Wednesday, February 3, 2016

Madrid Marathon Week 6/18

I must be doing something right because, when I went to pick my wife up from the airport, the waiter who served me my beer while I was waiting asked me if I ran marathons. I asked him how he knew to ask and he said that I looked as though I did. I think he was quite keen to tell me about the ultramarathons and mountain marathons he has run, but I've got no problem with that - I understand the pride one feels for having accomplished something.

My treadmill is still kaput, so I am doing all my running in the real world, even my interval training. I think it's a blessing in disguise but it does put a lot of pressure on my lunchtimes as this is really the only time I can train until the days get a bit longer. I got the new plywood board for the treadmill and, as you can see, it has nothing to do with that MDF piece of crap that came with my (2,000 €!) treadmill as standard.

But it turns out that the board was not the only thing that was broken; somehow I had managed to break some of the springs that form the suspension - this explains why the board suddenly snapped horizontally this time, rather than gradually splitting down the middle as it usually does. I think it's a bit of a chicken and egg situation - the springs probably failed because the board was too flimsy. Whatever the case, the new board should last much longer and I've ordered a full set of (6) springs for 130 € in case any more of them fail.

This also sheared off somehow.
As far as training goes, it was a pretty good week. I did my speed work within the 3:25 - 3:30 range I had set myself but the 7 mile tempo run was a little bit too enthusiastic at a pace of 3:48 per kilometre (versus 3:55). As usual, the "easy" runs were generally on the fast side, especially on Monday, but this was on the track so I allowed for it to be faster due to the relative lack of hills. Finally, on Sunday I was able to repent for my lamentable performance the week before and pull out of the bag a solid 20K long run at a pace of 4:15, just as the Hanson's ordered.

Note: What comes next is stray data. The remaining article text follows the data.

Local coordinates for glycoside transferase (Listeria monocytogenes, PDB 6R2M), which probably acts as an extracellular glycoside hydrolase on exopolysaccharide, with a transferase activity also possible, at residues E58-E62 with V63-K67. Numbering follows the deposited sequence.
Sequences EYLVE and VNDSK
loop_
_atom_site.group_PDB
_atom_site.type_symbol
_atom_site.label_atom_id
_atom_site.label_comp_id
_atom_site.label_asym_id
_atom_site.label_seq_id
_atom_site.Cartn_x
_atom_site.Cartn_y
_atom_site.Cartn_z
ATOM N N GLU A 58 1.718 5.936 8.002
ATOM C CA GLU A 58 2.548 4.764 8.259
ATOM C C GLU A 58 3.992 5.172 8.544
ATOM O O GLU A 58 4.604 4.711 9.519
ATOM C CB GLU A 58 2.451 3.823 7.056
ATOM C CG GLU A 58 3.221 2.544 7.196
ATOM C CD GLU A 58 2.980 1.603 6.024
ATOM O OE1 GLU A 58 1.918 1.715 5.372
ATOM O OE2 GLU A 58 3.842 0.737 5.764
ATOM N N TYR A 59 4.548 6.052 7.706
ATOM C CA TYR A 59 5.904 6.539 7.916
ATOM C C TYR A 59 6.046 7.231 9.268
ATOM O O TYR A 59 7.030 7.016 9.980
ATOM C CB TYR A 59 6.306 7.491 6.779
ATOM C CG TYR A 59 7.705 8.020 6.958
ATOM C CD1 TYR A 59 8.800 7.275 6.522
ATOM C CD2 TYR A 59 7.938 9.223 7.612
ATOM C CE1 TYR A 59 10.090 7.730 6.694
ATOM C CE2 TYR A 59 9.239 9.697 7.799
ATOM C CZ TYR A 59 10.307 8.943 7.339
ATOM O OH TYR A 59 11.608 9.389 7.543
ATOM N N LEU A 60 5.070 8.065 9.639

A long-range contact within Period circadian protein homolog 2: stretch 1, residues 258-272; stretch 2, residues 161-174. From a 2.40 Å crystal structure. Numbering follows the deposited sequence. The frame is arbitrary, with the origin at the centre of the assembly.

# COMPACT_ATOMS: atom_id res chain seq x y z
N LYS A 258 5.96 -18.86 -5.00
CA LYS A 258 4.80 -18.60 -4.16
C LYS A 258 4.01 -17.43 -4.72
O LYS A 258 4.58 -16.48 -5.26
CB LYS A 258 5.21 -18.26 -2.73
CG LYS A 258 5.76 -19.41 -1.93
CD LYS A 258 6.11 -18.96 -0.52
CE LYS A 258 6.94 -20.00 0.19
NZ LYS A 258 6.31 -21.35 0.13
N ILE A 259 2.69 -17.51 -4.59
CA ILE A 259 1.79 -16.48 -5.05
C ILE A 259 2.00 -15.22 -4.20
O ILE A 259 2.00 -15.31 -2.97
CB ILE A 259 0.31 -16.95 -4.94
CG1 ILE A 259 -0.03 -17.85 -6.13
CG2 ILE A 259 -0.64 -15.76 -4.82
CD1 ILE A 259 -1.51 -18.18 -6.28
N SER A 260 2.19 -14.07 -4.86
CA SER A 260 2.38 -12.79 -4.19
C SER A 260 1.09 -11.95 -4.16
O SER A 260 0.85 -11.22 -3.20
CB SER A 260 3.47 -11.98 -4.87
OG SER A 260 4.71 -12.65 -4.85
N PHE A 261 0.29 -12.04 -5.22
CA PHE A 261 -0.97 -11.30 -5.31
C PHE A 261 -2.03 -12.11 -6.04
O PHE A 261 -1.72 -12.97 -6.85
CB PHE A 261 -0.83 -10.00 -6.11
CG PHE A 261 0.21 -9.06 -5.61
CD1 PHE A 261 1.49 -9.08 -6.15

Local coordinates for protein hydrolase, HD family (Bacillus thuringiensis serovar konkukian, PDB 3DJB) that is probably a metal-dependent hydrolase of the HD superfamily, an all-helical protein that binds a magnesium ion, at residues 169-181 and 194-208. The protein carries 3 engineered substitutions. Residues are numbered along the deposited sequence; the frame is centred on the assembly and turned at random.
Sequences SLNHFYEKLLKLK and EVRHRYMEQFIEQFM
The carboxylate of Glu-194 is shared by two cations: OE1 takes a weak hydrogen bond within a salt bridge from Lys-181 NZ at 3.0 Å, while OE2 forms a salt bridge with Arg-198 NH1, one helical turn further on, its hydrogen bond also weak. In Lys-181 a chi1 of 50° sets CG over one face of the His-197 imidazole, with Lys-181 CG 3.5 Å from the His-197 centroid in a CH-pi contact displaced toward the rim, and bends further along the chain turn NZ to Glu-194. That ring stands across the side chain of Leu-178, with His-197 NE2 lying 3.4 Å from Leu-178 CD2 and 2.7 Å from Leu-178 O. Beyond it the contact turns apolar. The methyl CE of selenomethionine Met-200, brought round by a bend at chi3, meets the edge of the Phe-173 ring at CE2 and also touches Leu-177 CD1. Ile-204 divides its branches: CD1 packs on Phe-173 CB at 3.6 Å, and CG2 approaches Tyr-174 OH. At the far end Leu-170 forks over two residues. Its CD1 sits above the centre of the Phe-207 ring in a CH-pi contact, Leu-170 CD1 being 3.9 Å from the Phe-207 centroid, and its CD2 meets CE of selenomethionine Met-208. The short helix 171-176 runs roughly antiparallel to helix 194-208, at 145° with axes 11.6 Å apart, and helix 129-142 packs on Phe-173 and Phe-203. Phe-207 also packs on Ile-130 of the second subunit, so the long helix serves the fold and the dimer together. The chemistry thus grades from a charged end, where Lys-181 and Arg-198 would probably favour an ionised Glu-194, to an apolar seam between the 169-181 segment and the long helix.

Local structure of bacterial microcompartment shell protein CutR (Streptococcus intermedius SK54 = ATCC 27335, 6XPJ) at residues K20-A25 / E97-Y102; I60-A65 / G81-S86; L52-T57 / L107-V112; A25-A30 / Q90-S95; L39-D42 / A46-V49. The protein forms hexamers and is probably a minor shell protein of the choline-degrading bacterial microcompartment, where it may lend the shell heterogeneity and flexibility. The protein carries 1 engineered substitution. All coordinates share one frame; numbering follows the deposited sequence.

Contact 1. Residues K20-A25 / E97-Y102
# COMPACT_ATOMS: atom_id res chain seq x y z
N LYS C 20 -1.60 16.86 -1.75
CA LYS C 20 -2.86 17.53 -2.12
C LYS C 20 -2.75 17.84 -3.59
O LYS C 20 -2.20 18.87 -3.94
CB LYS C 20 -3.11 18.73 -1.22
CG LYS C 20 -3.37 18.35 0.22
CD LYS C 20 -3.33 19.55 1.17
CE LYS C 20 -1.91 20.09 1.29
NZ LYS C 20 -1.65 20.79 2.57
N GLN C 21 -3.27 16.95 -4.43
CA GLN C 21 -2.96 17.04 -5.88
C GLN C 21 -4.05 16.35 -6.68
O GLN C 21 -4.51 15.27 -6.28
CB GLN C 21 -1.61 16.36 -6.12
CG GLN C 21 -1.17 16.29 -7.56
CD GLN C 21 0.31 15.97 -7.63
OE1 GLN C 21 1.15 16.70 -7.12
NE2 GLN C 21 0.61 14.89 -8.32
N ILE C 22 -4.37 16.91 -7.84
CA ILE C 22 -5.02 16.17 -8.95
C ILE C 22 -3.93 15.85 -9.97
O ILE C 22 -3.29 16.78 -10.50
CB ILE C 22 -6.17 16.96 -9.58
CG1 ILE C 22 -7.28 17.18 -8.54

The main difference I am finding with the Hanson's method is the fact that the paces at which I am supposed to run are set at the beginning of the training period and remain constant throughout; what varies is the volume run. This, with the exception that the speed sessions will soon morph into "strength training" which will comprise longer intervals at a slower pace (3:50 /km). The point is that, at this point in my training when I am still in the process of getting to normal form, the long runs at 4:17 /km feel long and moderately difficult, and the intervals at 3:25 feel fast and demanding. Even though I had thought I had previously been following a "reverse periodization" plan - where you train at fast paces for increasing distances, rather than increasing the pace at which you run a given distance - the Hanson's plan seems to follow that philosophy even more closely. I  have tended to get used to the longer distances before pushing the pace so it has felt a bit like the pace has come naturally, as I have got fitter; this way feels more "forced" because I am obliging myself to increase the distance but without an accompanying slow down in pace.

Normally I spend about 10-12 weeks preparing for a Marathon; this time I started 14 weeks before (remember, I jumped in to week 4 of the Hanson's 18 week plan). To compare with my build up to New York, I am at the point in time when I started my program, having spent two weeks previously running an hour a day at a comfortable pace, 6 times a week.

Monday: 10 km @ 4:16 (track)
Tuesday: (speed) 4 x 1,200m w/ 400m recovery @ 3:23, 3;30, 3:30, 3:28
Wednesday: -
Thursday: (tempo) 11.3 km @ 3:48
Friday: 10 km @ 4:23
Saturday: 10 km @ 4:22
Sunday: 20 km @ 4:15
Total kilometres: 71.9

VO2 Max (Garmin): 62 ml/kg/min
Resting pulse (average): 38 ppm
Fat (average): 7.4%

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